Those specifications might be light in some areas, but the overall design and its custom-built display are incredible considering the price. Retailers will have the 3V set at $149. In the past, you had to pay around $600 for glass and screen resolution higher than Full HD. The 3V also has facial recognition, a feature not normally found on entry-level or mid-range hardware.

Considering its all-glass design that’s curved, Motorola should keep an eye on the 3V. It seems to be a serious rival to the Moto E5 that launched recently.

Finding the 3V won’t be difficult. The latest budget-friendly product from Alcatel will be sold by Amazon, Best Buy, and Walmart. If you’re deciding to pick one up, make sure you have wireless service on a GSM network. The Alcatel 3V is fully compatible with networks such as T-Mobile’s and AT&T’s.


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Volvo V40 becomes the first car you can order on Amazon Prime – for a test drive

Amazon Prime is pretty amazing with the things you can get delivered to your door, but now it’s added something you wouldn’t expect – the Volvo V40 hatchback.

That’s right, using your Amazon account you’ll be able to order a Prime Now delivery of a Volvo V40 to either your home or office.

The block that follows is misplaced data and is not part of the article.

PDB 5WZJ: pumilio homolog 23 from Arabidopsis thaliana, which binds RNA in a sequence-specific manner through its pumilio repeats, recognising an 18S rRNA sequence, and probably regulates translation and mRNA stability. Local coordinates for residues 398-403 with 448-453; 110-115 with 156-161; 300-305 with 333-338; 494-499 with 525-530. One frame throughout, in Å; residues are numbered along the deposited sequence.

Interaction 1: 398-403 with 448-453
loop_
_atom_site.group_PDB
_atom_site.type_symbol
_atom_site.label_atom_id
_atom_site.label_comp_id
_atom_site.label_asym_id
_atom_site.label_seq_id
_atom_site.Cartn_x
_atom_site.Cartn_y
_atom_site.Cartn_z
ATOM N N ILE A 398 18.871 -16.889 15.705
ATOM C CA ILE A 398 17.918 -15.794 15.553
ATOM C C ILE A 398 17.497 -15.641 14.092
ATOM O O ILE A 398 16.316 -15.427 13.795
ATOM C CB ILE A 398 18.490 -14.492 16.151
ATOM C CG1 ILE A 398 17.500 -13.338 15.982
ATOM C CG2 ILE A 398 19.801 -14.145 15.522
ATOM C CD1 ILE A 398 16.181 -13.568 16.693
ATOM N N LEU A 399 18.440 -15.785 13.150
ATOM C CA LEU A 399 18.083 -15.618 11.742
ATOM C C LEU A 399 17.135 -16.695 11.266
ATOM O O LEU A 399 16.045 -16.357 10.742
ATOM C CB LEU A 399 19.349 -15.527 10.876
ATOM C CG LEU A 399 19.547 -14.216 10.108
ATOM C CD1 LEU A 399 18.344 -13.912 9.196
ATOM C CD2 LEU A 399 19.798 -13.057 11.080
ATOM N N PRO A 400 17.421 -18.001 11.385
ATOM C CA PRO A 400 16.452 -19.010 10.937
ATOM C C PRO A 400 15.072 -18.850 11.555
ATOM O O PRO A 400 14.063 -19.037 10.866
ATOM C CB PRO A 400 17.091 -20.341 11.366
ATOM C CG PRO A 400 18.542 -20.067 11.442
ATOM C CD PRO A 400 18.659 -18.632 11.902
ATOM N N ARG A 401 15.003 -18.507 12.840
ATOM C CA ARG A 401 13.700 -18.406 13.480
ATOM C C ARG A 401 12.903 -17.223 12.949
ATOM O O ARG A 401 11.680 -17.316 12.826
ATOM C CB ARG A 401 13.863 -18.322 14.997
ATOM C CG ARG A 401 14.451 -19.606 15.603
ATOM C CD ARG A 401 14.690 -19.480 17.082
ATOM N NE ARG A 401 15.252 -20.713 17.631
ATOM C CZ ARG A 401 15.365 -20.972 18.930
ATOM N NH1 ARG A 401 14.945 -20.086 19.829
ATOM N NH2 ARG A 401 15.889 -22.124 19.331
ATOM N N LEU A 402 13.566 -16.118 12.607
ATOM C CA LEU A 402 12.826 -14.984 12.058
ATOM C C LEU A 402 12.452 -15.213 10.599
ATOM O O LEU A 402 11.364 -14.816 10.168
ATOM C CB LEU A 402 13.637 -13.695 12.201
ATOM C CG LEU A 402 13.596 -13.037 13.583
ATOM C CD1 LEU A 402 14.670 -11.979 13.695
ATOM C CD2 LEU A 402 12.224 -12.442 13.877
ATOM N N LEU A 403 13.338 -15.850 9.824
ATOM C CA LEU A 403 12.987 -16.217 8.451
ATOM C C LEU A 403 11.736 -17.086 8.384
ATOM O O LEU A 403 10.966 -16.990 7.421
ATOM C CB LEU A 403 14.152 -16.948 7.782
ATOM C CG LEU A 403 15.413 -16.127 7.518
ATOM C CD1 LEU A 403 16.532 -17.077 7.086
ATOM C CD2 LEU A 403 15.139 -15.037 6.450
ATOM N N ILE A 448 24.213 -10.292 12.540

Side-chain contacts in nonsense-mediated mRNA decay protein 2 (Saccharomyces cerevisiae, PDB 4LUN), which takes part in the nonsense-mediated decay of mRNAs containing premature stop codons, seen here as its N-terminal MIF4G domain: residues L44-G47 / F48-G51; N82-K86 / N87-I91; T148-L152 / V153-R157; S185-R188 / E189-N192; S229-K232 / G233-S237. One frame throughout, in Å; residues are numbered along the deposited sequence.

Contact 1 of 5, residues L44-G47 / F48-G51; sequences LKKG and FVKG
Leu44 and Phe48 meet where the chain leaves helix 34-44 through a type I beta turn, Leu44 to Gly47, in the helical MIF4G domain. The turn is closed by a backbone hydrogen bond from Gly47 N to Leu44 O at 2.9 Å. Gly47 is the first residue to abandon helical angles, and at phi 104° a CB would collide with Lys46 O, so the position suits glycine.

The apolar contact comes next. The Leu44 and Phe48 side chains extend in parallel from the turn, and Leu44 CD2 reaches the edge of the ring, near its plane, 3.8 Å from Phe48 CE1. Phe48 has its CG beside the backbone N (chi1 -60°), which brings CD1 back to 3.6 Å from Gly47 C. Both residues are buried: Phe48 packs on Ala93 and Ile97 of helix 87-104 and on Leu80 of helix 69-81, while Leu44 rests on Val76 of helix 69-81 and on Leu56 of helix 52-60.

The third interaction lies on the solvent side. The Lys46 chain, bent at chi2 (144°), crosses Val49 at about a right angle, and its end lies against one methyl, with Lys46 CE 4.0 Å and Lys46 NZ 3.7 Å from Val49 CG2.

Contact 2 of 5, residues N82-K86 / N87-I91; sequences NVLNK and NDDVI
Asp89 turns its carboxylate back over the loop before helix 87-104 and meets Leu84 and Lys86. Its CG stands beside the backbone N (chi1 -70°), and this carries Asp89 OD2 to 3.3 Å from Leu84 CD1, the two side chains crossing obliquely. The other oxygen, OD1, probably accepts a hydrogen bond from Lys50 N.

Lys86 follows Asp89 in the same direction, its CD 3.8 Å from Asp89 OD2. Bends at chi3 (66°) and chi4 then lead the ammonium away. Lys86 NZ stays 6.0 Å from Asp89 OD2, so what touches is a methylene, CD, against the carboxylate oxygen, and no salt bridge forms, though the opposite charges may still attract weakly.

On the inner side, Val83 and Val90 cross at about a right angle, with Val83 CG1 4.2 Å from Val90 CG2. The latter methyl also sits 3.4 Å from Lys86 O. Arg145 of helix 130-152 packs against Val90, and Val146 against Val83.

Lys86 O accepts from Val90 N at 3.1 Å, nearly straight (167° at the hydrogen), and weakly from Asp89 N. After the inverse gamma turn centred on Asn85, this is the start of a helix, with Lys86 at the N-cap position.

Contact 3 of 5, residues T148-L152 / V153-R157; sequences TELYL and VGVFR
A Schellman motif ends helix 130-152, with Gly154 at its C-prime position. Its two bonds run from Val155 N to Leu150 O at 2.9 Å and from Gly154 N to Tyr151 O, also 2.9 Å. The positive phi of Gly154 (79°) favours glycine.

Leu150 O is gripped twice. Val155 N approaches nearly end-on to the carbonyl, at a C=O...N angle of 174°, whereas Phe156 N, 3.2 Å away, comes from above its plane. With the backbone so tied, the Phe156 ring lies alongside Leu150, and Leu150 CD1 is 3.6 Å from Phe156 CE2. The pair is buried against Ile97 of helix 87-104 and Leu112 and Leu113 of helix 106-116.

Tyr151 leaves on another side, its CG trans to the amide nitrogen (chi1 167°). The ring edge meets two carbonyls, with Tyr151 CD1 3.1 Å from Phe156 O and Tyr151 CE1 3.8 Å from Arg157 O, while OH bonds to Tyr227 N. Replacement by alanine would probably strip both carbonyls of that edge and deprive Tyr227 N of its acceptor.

Now, this is a fairly limited run (which smells more than a little like a marketing stunt), only available over a series of a few weekends in June and July, and only in select cities. 

Coming to a postcode near you

Just in case you want to be one of the lucky few who’ll be able to take advantage of the Amazon Prime Now test drives, here are the time and dates that you’ll be able to book:

  • 9-10 June, London
  • 16-17 June, Birmingham
  • 23-24 June, Manchester
  • 30 June – 1 July, Edinburgh

You’ll need to head over to the Amazon page dedicated to the Volvo partnership, enter your postcode, then pick a time slot for your V40 to be delivered. It’ll be accompanied by an expert who can explain the V40 to you. 

We’d have liked to see true Amazon integration so that you could use you Amazon Echo to call for a vehicle to come to your door, but you can’t have everything, eh?


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I’m very concerned about the T-Mobile and Sprint merger

This merger isn’t between two small, regional companies. T-Mobile and Sprint rank third and fourth nationally. Competitors don’t overlook them. Putting together their businesses would give the new T-Mobile above 100 million subscribers. Much of that would be comprised of the old T-Mobile’s customers, but Sprint is still bringing over a hefty 40 million or so subscribers.